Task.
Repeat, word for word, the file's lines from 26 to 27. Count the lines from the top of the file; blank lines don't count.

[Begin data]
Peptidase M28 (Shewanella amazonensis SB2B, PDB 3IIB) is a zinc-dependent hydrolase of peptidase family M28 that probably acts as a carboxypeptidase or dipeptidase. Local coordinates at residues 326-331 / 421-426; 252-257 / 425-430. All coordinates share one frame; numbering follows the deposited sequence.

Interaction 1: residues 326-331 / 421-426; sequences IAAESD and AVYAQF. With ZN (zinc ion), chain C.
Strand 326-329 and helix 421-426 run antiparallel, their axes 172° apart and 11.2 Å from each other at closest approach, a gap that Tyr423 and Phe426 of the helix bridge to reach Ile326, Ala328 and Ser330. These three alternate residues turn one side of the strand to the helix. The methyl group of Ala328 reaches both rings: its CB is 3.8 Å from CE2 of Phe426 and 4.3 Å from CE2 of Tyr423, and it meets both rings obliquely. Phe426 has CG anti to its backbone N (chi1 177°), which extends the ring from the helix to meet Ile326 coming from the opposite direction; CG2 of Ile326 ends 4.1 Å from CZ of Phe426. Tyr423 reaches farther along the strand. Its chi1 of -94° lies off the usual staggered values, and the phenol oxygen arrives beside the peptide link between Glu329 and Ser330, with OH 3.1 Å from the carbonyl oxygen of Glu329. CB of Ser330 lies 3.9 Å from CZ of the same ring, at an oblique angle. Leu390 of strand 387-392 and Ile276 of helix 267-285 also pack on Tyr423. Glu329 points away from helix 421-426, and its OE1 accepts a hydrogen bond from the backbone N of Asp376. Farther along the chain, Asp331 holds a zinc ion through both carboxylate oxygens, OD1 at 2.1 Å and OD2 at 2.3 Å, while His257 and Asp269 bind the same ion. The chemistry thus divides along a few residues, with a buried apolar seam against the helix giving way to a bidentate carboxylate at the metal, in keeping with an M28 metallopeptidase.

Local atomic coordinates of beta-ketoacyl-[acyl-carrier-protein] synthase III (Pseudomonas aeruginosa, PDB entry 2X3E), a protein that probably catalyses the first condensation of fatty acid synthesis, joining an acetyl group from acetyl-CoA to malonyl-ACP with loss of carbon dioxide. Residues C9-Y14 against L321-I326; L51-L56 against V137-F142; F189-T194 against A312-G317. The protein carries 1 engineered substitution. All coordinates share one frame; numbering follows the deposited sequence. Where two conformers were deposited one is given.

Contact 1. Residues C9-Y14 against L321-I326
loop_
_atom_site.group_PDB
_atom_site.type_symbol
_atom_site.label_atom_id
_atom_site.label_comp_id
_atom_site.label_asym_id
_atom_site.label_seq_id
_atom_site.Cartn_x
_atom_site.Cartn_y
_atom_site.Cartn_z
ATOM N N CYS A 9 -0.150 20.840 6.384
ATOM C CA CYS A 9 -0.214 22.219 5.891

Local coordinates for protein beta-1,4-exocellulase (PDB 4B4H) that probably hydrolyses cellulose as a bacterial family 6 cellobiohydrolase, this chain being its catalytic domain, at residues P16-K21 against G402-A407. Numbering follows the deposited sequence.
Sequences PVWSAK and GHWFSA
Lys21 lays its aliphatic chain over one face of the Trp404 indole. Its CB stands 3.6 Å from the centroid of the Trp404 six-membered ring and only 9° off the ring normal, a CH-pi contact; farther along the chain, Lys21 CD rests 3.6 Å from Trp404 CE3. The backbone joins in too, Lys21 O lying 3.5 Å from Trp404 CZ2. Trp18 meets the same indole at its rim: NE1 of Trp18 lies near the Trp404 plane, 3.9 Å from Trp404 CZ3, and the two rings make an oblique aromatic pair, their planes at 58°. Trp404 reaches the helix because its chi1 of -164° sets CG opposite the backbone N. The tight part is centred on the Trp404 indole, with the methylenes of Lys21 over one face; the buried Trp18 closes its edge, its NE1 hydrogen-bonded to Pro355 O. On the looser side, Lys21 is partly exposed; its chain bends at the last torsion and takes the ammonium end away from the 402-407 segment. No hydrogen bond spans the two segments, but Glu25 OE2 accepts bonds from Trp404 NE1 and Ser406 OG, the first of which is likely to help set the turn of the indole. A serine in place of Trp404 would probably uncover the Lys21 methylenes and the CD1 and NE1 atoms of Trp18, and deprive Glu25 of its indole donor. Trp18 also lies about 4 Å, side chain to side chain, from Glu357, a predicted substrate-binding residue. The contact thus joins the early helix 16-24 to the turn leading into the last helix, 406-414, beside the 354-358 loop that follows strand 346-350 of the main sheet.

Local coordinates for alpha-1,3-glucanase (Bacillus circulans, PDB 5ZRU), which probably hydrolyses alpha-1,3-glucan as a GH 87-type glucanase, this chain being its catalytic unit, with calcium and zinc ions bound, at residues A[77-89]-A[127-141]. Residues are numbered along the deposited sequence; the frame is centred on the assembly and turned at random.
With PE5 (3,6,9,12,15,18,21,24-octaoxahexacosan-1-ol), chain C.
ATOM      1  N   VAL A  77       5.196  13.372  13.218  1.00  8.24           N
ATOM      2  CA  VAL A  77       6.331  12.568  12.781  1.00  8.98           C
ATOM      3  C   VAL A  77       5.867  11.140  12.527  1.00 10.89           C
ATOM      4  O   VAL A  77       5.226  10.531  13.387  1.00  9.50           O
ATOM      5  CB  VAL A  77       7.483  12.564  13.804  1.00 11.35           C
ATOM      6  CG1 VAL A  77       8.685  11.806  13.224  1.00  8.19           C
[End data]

ATOM      4  O   VAL A  77       5.226  10.531  13.387  1.00  9.50           O
ATOM      5  CB  VAL A  77       7.483  12.564  13.804  1.00 11.35           C